In front of an audience in Pearson Hall, Lax recalled her initial conversation in 2003 with Bob Babbit, vice president and founding board member of CAF, who told her about the grant application his organization had received from Emmanuel. The man with one virtually useless leg had asked CAF for a bike to ride cross-country in Ghana to disprove its cruel stereotypes about disabled people.

"Something just sparked in both of us," Stern said. "We knew we wanted to tell this story."

Impressed with Emmanuel's perseverance in his cross-country bike campaign, which made him a national hero, CAF flew the disabled athlete to San Diego a year later to compete in his first triathlon. Lax and Stern, who earned a combined 16 Emmy Awards during their time in the television industry, immersed themselves in the project from that point, following Emmanuel to Ghana and back to the United States, documenting his journey.

"At this point, we just knew there was something to it, so we started to shoot," Lax recalled. "Every time we had our cameras on him, the story kept getting better."

In the two years since Lax and Stern began filming the documentary, Emmanuel has won the 2003 Casey Martin Award from Nike and the 2005 Arthur Ashe Courage Award. With financial support from Nike and CAF, he has developed a five-year plan to improve the lives of disabled citizens in Ghana.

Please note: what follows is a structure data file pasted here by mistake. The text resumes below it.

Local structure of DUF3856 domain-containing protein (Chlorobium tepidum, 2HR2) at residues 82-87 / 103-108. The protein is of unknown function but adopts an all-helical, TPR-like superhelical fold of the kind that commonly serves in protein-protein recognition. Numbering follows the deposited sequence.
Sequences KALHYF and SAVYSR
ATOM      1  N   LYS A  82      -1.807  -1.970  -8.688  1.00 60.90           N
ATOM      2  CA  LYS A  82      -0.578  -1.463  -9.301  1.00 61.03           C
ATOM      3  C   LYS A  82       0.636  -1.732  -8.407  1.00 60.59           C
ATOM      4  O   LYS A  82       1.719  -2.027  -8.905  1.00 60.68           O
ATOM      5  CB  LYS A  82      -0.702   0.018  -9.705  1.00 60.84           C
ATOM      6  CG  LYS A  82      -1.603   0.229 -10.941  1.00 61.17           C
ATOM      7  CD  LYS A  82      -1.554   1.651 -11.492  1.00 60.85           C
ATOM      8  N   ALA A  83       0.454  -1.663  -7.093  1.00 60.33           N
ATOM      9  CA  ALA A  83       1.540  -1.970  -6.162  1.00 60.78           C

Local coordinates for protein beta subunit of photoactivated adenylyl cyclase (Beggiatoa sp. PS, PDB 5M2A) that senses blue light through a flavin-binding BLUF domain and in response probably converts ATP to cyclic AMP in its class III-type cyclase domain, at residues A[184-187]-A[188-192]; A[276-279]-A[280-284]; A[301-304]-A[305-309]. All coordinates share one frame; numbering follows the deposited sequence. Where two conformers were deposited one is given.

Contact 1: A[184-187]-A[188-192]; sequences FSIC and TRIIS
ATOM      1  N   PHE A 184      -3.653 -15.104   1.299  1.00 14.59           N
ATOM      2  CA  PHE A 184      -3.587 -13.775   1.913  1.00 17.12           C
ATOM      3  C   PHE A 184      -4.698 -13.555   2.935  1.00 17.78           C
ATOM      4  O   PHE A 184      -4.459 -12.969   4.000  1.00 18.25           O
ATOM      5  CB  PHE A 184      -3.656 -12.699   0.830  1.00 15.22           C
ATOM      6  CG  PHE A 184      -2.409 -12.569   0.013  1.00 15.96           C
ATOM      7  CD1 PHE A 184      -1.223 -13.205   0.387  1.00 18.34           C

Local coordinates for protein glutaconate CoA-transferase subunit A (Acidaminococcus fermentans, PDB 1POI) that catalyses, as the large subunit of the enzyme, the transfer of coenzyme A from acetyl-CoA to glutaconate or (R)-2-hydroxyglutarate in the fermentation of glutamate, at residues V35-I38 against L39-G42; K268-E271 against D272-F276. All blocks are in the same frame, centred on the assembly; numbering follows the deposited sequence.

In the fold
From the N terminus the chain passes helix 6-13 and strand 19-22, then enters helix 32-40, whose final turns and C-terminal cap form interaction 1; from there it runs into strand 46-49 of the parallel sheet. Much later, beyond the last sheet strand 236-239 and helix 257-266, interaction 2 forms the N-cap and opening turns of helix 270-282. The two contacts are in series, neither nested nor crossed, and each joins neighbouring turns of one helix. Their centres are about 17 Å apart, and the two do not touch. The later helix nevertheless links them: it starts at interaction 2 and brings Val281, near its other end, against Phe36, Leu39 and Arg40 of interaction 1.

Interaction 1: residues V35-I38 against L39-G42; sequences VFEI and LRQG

Already Emmanuel has awarded educational scholarships to 15 disabled children, presented five disabled athletes with sports wheelchairs and distributed 100 wheelchairs to the disabled population at large. His long-term goals, which is he working towards with CAF, are to build a state-of-the-art sports complex in Ghana that will solely employ the disabled and to organize a team of disabled athletes to compete in the 2008 Paralympic Games in Beijing.

Lax and Stern can relate to Emmanuel's determination to change people's lives through his athletic endeavors. The former All-American lacrosse and All New England tennis players say that what they learned as athletes at Tufts helped them to complete this project.